The Global Health Council’s prestigious Jonathan Mann Award for Global Health and Human Rights has been awarded to Binayak Sen of Raipur, Chhattisgarh, India. In an unprecedented step, the Council lifted its customary embargo to reveal the winner’s identity prior to the awards ceremony scheduled for 29 May 2008. This is probably because Binayak Sen is in prison awaiting trial, where reliable sources claim that he has been subjected to mental torture through solitary confinement and threats to deny him a public trial. Each of those measures violates the Universal Declaration of Human Rights.
According to the award citation, “Dr. Binayak Sen is an Indian medical doctor and national Vice-President of the People’s Union for Civil Liberties, whose imprisonment for defending the human rights of adivasis (indigenous tribes people) in Chhattisgarh state of India has interrupted his decades-long efforts setting up and guiding pioneering health services for the poorest, as well as his advocacy of non-violence and justice amidst armed conflicts in Chhattisgarh.”
Large areas of Chhattisgarh are embroiled in an armed conflict involving rebels, the state government and law enforcement, and armed civilian militias. Sen was detained on May 14, 2007, and accused of passing notes from a rebel leader he was treating in jail to someone outside the prison. Sen denies committing any crime and says his activities in the jail were supervised by prison authorities. However, the use of force to displace tribals from their lands convinced him of the unavoidable need to advocate and defend human rights if the poorest were to have any realistic chance of health.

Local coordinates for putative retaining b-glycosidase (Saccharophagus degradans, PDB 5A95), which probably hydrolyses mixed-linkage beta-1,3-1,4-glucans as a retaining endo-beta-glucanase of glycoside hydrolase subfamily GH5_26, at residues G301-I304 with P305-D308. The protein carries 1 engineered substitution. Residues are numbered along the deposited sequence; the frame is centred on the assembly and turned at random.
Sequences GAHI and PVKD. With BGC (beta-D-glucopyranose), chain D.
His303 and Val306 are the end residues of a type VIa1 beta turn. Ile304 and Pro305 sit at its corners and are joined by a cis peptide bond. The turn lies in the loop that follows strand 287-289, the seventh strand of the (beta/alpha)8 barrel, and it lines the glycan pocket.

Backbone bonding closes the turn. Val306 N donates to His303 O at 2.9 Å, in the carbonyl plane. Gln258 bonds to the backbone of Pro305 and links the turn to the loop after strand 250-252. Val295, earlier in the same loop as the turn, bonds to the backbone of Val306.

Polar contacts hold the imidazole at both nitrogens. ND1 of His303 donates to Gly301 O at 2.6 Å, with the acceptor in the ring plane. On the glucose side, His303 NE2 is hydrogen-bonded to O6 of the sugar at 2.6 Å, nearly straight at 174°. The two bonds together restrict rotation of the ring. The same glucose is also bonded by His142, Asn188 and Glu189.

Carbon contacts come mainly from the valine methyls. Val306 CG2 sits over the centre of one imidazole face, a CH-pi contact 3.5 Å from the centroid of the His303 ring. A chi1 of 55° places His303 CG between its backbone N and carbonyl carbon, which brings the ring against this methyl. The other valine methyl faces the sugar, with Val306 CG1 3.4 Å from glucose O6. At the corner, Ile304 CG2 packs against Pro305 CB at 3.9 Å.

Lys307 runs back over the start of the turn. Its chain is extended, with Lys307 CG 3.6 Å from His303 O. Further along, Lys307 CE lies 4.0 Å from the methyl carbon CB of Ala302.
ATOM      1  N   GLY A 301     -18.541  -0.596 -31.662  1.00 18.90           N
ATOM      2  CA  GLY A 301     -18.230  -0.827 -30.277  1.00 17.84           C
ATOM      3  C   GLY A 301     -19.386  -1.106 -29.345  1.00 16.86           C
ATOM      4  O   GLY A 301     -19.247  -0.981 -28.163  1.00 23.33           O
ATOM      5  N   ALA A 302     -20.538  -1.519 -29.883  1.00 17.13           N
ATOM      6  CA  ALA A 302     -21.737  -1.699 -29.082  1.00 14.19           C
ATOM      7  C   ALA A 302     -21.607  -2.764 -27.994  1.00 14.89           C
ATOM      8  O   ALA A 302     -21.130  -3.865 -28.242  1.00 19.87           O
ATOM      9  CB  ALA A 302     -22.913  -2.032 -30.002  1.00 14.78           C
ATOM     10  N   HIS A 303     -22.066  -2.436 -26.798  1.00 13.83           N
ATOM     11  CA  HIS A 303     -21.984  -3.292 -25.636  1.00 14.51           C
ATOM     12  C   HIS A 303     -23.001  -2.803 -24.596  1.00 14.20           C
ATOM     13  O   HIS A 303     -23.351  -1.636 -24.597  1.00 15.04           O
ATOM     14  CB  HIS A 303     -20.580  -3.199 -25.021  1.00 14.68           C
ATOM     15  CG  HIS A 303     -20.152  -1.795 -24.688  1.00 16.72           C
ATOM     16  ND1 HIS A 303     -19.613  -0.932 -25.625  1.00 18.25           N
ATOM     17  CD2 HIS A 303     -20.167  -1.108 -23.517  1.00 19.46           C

“For the past several years, we are seeing all over India – and as part of that in the state of Chhattisgarh as well — a concerted programme to expropriate from the poorest people in the Indian nation, their access to essentials, common property resources and to natural resources including land and water… The campaign called the Salwa Judum in Chhattisgarh is a part of this process in which hundreds of villages have been denuded of the people living in them and hundreds of people — men and women — have been killed. Government-armed vigilantes have been deployed and the people who have been protesting against such moves and trying to bring before the world the reality of these campaigns — human rights workers like myself —have also been targeted through state action against them.”
- Binayak Sen in a statement prior to his 14 May 2007 detention.
Binayak Sen started out by helping to establish the Shaheed Hospital, financed by contributions from mine-workers. He then expanded into work among indigenous people, running clinics, meticulously documenting their health and nutritional status and training women to serve as basic health workers — a scheme later named Mitanin and adopted by the government across better-served areas. His careful documentation highlighted widespread malnutrition and deaths from starvation.
Binayak Sen and his wife, Ilina Sen founded RUPANTAR, a NGO aimed at addressing health needs, civil liberties, and human rights in an integrated way. RUPANTAR has trained community health workers spread throughout 20 villages.
To raise public awareness about Dr Sen’s detention The Monthly Free Binayak Sen Medical Camps for the urban and rural poor, are being held in cities and towns around India. These camps are also part of an effort to highlight the issues of nutrition, child health and the link between socio-economic rights and health.
According to the Organization for Economic Cooperation and Development, India is the world’s third-largest economy after the U.S. and China, based on purchasing-power parity. However, India has one of the worst health indicators in the world, even lower than that of sub-Saharan Africa, particularly in the areas of infant and maternal mortality.